couldn’t wait to meet our little boy.
On the 7th of April this year, at 34 weeks, I had to be rushed to hospital because my membranes ruptured. My husband & I both got quite a fright because I was only due to go into hospital for a c-section on the 6th of May. Clearly our little boy had other plans for his Mom and Dad. After seeing the Dr she suggested we stop contractions and delay delivery for a few days because our baby’s lungs wouldn’t be strong enough. I was given two lots of steroids and had to wait patiently for three days until I was 35 weeks. Ethan was born on Thursday the 10th of April at 11H00 weighing 2.3kgs. Straight after delivery he was rushed through to the neo natal ICU where he would spend the next four weeks.
Three days after Ethan’s delivery I was ready to go home but it was minus our little boy. The thought of him lying there sick and all alone without his Mommy & Daddy nearly broke our hearts. My husband and I felt so helpless. It was a very trying time for all of us because the next few weeks were filled with lots of bad news. We were told that our baby boy was very sick. He had congenital pneumonia, his patent ductus arteriosus (PDA) hadn’t closed yet & he also had a hole in the heart (ventricular septal defect) these were both causing excessive blood flow to the lungs. My first reaction was shock and then blame. I blamed myself for not doing everything I could to protect my baby. This is a very natural reaction for any mother. Finally my husband brought me to my senses, I did everything I could. I didn’t drink; I exercised and didn’t eat anything I shouldn’t have while I was pregnant. I’m the kind of person that plans everything down to the finest detail naturally this literally turned my world upside down. Ethan was very sick and I had to put my faith in the very skilled nurses in the neo natal ICU. After 11 days in ICU I got to hold my baby for the very first time. This was one of the most emotional moments I’ve ever experienced.
Finally after 19 days in ICU Ethan’s PDA had still not closed, despite attempts with medication. He went into theatre on the 28th of April to tie if off. Luckily this is a fairly standard procedure that only took an hour but for us in the waiting room that hour felt like a life time. After the PDA was closed Ethan grew stronger and stronger each day and was finally able to come home on the 10th of May. It was the perfect mother’s day gift!
When Ethan was discharged he weighed 2.7kg’s. I was so scared to hold this small baby. His arms and legs were like little sticks. Now months later Ethan is a different baby. He’s over 7kg’s and smiles all the time. I knew I’d love my baby but when I look at him now and know what he’s been through I love him ever more. As for me and my husband this whole experience was very emotional but at the same time it’s brought up so much closer. Without each other’s love and support I don’t think we would have managed. The power of love and faith is the most wonderful thing in the world.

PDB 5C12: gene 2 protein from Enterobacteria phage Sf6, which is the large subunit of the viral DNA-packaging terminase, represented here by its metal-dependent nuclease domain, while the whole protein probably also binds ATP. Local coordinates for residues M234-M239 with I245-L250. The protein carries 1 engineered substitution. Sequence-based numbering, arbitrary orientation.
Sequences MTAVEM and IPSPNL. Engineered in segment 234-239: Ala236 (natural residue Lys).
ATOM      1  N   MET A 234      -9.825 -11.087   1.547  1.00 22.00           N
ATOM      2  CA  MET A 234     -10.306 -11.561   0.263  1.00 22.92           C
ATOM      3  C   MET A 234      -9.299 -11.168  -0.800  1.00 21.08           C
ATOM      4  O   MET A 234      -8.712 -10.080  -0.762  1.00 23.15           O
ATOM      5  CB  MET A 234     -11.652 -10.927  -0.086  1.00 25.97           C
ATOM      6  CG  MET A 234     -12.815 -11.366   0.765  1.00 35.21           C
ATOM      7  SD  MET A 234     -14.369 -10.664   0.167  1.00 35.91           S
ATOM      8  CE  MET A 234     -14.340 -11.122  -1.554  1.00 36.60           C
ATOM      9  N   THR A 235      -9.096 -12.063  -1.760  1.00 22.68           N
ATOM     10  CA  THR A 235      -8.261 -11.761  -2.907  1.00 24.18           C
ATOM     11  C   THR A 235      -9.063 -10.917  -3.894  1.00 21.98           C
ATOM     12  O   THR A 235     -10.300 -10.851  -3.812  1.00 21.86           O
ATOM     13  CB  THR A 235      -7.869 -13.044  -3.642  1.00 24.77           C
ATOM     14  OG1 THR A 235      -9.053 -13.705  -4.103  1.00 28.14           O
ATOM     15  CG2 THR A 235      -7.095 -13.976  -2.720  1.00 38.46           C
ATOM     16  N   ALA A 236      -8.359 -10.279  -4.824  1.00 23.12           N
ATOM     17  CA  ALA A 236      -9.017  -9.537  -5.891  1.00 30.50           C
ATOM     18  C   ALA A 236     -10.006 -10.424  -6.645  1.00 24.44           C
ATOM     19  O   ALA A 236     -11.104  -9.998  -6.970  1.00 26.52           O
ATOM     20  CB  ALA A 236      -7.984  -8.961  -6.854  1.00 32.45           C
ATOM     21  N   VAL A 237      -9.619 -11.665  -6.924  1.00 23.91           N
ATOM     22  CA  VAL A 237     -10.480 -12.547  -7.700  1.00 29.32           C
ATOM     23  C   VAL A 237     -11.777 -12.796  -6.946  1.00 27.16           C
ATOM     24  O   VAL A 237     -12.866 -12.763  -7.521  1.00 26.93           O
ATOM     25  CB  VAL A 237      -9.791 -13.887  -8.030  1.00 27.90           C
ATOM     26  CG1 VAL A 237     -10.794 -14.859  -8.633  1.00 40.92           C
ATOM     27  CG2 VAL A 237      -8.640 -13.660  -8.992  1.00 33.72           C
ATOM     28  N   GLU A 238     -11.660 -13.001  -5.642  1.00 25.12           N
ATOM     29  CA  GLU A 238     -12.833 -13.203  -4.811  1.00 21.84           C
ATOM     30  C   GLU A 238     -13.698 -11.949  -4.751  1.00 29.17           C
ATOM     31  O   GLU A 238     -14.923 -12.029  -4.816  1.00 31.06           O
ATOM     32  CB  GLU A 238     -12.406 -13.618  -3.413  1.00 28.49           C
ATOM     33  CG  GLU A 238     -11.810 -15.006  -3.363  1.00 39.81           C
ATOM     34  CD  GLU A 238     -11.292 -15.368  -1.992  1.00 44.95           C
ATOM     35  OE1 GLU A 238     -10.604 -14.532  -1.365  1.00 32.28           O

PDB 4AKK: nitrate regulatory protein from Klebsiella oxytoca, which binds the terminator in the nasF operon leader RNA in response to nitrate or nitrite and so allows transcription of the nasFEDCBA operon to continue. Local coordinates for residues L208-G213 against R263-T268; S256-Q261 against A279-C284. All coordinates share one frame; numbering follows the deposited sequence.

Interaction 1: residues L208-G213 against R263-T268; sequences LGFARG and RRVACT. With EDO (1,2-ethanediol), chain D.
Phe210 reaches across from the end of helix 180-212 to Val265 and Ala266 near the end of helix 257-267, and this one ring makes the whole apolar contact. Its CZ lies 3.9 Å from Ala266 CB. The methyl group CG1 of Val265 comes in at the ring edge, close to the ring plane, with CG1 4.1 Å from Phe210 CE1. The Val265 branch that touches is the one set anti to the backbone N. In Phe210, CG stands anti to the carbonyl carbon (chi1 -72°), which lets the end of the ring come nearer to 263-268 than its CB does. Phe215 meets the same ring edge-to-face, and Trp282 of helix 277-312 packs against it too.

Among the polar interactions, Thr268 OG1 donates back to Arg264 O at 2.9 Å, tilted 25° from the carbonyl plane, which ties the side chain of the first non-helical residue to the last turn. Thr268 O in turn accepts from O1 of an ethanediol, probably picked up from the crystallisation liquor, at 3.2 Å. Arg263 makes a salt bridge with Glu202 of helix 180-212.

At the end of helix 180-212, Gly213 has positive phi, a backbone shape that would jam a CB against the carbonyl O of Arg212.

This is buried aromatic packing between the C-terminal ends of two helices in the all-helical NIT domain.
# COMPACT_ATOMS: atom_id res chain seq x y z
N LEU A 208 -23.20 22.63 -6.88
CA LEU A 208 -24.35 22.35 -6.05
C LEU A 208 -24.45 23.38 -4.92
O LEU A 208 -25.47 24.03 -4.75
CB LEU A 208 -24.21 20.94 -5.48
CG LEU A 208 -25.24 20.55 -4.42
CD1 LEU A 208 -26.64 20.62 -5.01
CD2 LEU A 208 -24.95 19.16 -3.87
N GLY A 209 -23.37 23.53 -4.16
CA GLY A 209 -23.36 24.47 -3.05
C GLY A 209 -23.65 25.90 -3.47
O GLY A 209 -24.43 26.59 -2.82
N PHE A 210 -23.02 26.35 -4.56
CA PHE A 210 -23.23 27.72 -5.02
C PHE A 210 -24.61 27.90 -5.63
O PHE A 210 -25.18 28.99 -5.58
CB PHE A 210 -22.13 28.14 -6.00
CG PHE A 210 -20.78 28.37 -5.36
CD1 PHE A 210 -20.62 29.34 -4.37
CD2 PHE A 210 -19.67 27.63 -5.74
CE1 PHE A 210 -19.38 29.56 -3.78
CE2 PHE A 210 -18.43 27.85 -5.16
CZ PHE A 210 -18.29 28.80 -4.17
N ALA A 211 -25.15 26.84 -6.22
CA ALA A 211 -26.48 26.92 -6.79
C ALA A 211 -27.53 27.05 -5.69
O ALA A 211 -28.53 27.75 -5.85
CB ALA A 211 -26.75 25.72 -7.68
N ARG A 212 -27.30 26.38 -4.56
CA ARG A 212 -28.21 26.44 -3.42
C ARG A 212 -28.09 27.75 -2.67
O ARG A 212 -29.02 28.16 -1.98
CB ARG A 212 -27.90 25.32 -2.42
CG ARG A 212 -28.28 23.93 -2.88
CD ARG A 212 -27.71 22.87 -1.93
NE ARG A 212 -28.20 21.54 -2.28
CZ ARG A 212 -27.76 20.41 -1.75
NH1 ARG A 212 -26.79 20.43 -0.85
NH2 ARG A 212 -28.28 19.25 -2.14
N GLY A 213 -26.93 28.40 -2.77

To all the neo natal ICU staff at the Sunninghill Hospital, I take my hat off to them. There was one nurse in particular, Ivy; I’m convinced she is an angel. She took such special care of Ethan. Her dedication, the way she touched and spoke to Ethan was something I can’t explain.
Ethan still has a hole in his heart (VSD) but thankfully after two follow up appointments we’ve discovered that it’s closing. Initially the hole was 4.8mm (which is quite a big for a small baby) now it’s roughly 1mm. We’re hoping & praying it closes completely.
Thank you for reading Bernadette’s story.
This is Jill’s story about her little miracle Jason
After a year of trying to fall pregnant, I eventually went for a laparoscopy and found out after all this time of trying I had endometriosis and a blocked tube. This was corrected in theatre. Two months later to our HUGE delight we found out that I was pregnant in December 2006. I was having a relative smooth pregnancy, no morning sickness or aches and pains but I was always concerned that I was not gaining weight. I went for all my scans and everything seemed to be going smoothly until about 22 weeks. My amniotic fluid was lower than normal and baby’s measurements were behind in growth. At my 24 week scan my gynaecologist was concerned about the amniotic fluid and sent me to a foetal specialist. The specialist did all the measurements and confirmed that my amniotic fluid was lower than normal and the cause could be with baby because after 12 weeks the baby’s urine makes up most of the fluid. The specialist told me that it was still early so there was time for improvement and that I would just get monitored more closely.